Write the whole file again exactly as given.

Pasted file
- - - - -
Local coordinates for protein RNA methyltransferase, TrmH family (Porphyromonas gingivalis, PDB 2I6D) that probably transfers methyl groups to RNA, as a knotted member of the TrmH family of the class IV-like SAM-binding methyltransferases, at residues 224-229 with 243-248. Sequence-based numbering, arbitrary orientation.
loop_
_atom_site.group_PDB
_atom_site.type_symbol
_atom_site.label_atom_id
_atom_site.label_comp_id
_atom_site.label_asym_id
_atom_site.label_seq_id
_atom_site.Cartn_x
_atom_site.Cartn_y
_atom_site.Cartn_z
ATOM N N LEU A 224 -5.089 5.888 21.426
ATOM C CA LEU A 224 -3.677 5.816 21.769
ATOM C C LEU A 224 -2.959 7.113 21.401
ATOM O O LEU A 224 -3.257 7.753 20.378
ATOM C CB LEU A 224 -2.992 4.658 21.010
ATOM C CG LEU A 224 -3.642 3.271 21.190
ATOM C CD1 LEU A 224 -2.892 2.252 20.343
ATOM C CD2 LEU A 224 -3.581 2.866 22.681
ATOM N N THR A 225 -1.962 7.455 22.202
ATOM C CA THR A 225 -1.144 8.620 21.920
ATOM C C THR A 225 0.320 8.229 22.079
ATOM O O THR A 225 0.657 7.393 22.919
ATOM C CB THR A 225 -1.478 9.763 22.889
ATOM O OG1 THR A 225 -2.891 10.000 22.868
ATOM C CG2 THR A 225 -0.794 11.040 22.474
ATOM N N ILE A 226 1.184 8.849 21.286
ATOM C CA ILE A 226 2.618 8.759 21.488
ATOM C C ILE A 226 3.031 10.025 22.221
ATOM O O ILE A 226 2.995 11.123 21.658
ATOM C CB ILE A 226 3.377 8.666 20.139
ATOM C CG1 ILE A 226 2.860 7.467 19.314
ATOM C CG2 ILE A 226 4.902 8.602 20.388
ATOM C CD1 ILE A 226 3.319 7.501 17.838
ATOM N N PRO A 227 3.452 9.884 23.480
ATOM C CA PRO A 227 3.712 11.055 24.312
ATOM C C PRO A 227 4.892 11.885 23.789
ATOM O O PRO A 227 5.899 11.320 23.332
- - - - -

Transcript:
Local coordinates for protein RNA methyltransferase, TrmH family (Porphyromonas gingivalis, PDB 2I6D) that probably transfers methyl groups to RNA, as a knotted member of the TrmH family of the class IV-like SAM-binding methyltransferases, at residues 224-229 with 243-248. Sequence-based numbering, arbitrary orientation.
loop_
_atom_site.group_PDB
_atom_site.type_symbol
_atom_site.label_atom_id
_atom_site.label_comp_id
_atom_site.label_asym_id
_atom_site.label_seq_id
_atom_site.Cartn_x
_atom_site.Cartn_y
_atom_site.Cartn_z
ATOM N N LEU A 224 -5.089 5.888 21.426
ATOM C CA LEU A 224 -3.677 5.816 21.769
ATOM C C LEU A 224 -2.959 7.113 21.401
ATOM O O LEU A 224 -3.257 7.753 20.378
ATOM C CB LEU A 224 -2.992 4.658 21.010
ATOM C CG LEU A 224 -3.642 3.271 21.190
ATOM C CD1 LEU A 224 -2.892 2.252 20.343
ATOM C CD2 LEU A 224 -3.581 2.866 22.681
ATOM N N THR A 225 -1.962 7.455 22.202
ATOM C CA THR A 225 -1.144 8.620 21.920
ATOM C C THR A 225 0.320 8.229 22.079
ATOM O O THR A 225 0.657 7.393 22.919
ATOM C CB THR A 225 -1.478 9.763 22.889
ATOM O OG1 THR A 225 -2.891 10.000 22.868
ATOM C CG2 THR A 225 -0.794 11.040 22.474
ATOM N N ILE A 226 1.184 8.849 21.286
ATOM C CA ILE A 226 2.618 8.759 21.488
ATOM C C ILE A 226 3.031 10.025 22.221
ATOM O O ILE A 226 2.995 11.123 21.658
ATOM C CB ILE A 226 3.377 8.666 20.139
ATOM C CG1 ILE A 226 2.860 7.467 19.314
ATOM C CG2 ILE A 226 4.902 8.602 20.388
ATOM C CD1 ILE A 226 3.319 7.501 17.838
ATOM N N PRO A 227 3.452 9.884 23.480
ATOM C CA PRO A 227 3.712 11.055 24.312
ATOM C C PRO A 227 4.892 11.885 23.789
ATOM O O PRO A 227 5.899 11.320 23.332